Why ISIS trumps freedom

Western societies have been going ever further in freeing their citizens’ choices — in releasing them from ties of tradition or religion, in allowing people to marry whom they want and divorce as often as they want, have sex with whom they want, die when they want and generally do what they want. There are few, if any, moral boundaries left.

In this context, radical Islam offers salvation, or at least purpose, in the form of a life whose moral parameters are strictly set, whose daily habits are prescribed, whose satisfaction of everyday needs is assured and whose rejection of freedom is unequivocal. By taking away freedom, the Islamic State lifts a psychological weight on its young followers adrift on the margins of European society.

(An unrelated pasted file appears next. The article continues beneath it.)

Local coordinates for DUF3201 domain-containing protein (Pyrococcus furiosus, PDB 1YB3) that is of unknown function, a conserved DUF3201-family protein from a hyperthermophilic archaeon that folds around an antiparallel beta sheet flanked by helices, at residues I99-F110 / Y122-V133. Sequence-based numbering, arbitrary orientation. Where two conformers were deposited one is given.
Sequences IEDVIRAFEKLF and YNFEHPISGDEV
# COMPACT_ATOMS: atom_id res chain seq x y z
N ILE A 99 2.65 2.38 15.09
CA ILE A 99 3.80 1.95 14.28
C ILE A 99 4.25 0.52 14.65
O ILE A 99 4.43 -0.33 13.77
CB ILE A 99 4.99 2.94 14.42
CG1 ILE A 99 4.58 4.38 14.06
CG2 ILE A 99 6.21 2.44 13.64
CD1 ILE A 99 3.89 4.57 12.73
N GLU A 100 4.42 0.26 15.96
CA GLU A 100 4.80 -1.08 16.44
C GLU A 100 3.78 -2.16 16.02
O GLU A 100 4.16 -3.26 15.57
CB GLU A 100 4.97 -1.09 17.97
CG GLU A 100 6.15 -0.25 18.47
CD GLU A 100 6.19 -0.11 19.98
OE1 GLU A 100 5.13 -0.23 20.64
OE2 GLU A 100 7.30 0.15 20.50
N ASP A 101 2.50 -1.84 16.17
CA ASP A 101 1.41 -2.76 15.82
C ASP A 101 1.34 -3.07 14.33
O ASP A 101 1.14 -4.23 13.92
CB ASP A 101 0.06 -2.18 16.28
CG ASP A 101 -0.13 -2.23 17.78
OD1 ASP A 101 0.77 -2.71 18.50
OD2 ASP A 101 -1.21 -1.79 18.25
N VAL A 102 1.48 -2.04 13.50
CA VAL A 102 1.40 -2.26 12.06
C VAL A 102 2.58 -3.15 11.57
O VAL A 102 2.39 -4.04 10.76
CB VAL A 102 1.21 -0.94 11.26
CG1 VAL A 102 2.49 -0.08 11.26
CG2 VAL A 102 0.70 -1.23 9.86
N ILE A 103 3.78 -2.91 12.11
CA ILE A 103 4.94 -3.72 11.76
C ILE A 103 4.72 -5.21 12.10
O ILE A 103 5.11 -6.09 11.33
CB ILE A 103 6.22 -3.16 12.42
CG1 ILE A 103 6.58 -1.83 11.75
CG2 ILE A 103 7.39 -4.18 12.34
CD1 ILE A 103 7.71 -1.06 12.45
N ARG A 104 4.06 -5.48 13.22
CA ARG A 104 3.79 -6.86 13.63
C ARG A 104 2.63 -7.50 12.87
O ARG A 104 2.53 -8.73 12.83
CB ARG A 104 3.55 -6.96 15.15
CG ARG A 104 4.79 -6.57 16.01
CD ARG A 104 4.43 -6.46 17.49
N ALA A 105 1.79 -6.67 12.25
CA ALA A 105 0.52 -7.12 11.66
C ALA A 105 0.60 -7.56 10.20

Mark Lilla, in an essay this year in The New York Review of Books on the French novelist Michel Houellebecq’s “Submission” (whose central character, a disaffected literature professor, ultimately chooses to convert to Islam) made this important point:

“The qualities that Houellebecq projects onto Islam are no different from those that the religious right ever since the French Revolution has attributed to premodern Christendom — strong families, moral education, social order, a sense of place, a meaningful death, and, above all, the will to persist as a culture. And he shows a real understanding of those — from the radical nativist on the far right to radical Islamists — who despise the present and dream of stepping back in history to recover what they imagine was lost.”